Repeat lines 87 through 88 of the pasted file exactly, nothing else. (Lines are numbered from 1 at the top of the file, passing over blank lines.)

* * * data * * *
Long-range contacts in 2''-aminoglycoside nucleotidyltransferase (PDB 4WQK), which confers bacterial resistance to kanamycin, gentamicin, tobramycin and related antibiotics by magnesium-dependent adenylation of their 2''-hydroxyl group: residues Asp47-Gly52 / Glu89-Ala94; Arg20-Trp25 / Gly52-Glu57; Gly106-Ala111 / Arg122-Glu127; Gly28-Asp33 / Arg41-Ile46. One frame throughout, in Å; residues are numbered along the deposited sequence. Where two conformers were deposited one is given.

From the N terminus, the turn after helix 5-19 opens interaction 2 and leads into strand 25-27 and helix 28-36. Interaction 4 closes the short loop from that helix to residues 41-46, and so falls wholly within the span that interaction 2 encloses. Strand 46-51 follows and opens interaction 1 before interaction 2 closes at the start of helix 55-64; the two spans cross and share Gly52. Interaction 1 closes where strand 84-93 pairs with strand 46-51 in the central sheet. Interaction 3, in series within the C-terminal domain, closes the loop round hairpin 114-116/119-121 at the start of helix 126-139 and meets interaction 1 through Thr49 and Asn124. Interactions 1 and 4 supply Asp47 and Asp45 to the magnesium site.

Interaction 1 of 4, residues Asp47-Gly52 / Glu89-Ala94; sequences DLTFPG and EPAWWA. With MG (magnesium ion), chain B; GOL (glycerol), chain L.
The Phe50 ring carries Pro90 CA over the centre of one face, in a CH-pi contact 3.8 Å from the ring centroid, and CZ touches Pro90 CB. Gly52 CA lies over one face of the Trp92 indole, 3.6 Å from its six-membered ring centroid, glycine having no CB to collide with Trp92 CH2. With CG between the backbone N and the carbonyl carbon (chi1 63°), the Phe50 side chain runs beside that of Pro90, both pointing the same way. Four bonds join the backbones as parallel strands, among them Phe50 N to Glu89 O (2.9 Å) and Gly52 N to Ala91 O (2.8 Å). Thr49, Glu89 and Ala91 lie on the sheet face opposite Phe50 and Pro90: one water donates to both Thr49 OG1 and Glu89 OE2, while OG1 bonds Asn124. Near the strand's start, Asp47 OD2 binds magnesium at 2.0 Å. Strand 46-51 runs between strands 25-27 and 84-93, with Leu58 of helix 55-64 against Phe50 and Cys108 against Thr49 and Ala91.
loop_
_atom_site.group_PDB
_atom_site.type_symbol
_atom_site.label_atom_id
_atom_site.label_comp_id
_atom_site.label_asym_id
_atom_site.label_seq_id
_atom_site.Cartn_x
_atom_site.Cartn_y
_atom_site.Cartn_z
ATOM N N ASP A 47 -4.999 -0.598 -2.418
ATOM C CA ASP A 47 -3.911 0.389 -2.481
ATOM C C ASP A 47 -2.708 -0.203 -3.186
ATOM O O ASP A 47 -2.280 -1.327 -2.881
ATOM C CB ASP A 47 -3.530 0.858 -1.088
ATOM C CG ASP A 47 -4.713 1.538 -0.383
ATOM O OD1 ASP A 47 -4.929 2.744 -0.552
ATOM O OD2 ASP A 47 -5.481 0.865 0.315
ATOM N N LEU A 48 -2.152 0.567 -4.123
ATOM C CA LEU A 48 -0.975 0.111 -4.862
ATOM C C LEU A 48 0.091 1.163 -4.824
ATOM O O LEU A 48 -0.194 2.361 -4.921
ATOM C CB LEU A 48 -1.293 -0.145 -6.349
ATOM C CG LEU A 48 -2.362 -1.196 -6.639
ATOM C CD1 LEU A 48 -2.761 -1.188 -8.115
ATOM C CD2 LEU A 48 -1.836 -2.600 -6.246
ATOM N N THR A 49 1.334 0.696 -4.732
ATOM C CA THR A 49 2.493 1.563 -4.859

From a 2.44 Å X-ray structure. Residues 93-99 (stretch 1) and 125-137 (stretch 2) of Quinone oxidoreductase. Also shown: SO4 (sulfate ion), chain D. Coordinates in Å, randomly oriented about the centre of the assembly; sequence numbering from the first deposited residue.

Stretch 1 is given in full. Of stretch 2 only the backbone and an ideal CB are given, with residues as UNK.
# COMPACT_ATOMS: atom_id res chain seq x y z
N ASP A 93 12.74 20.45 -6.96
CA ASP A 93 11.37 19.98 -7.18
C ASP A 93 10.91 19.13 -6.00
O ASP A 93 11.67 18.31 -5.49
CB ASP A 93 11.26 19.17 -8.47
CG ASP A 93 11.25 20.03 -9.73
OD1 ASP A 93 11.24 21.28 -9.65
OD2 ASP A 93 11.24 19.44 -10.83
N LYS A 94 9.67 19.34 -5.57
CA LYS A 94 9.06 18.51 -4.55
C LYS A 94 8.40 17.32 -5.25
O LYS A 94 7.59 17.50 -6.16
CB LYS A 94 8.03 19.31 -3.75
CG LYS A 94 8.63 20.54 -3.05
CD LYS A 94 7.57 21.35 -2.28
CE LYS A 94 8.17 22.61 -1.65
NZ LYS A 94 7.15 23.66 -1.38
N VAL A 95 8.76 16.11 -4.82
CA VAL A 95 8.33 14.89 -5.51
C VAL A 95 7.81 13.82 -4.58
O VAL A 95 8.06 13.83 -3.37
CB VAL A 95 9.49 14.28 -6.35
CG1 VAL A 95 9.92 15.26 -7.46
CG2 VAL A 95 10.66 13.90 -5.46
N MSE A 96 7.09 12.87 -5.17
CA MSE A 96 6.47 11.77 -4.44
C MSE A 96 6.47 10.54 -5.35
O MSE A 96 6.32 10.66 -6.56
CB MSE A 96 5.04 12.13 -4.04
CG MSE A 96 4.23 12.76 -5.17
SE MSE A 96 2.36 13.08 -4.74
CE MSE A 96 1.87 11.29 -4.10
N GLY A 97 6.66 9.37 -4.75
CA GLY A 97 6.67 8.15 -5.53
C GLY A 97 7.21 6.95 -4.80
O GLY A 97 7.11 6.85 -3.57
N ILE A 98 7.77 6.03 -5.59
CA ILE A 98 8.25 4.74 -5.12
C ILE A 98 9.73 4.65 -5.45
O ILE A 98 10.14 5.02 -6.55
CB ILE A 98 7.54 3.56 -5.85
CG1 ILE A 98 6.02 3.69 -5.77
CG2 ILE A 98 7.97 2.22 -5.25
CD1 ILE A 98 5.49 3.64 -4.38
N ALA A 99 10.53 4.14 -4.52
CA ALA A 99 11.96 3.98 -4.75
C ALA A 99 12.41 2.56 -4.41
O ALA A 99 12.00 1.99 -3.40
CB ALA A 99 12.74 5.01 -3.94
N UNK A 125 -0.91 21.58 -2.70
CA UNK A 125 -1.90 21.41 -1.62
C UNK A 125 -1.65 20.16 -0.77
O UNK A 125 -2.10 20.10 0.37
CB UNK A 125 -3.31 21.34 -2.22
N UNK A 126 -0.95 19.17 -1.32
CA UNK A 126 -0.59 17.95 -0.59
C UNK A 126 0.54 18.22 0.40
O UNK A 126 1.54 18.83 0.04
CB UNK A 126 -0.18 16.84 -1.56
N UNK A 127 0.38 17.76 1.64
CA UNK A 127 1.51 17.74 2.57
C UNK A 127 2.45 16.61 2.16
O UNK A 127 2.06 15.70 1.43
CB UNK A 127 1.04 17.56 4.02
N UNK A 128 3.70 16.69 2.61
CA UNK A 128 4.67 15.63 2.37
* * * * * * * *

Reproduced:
C UNK A 125 -1.65 20.16 -0.77
O UNK A 125 -2.10 20.10 0.37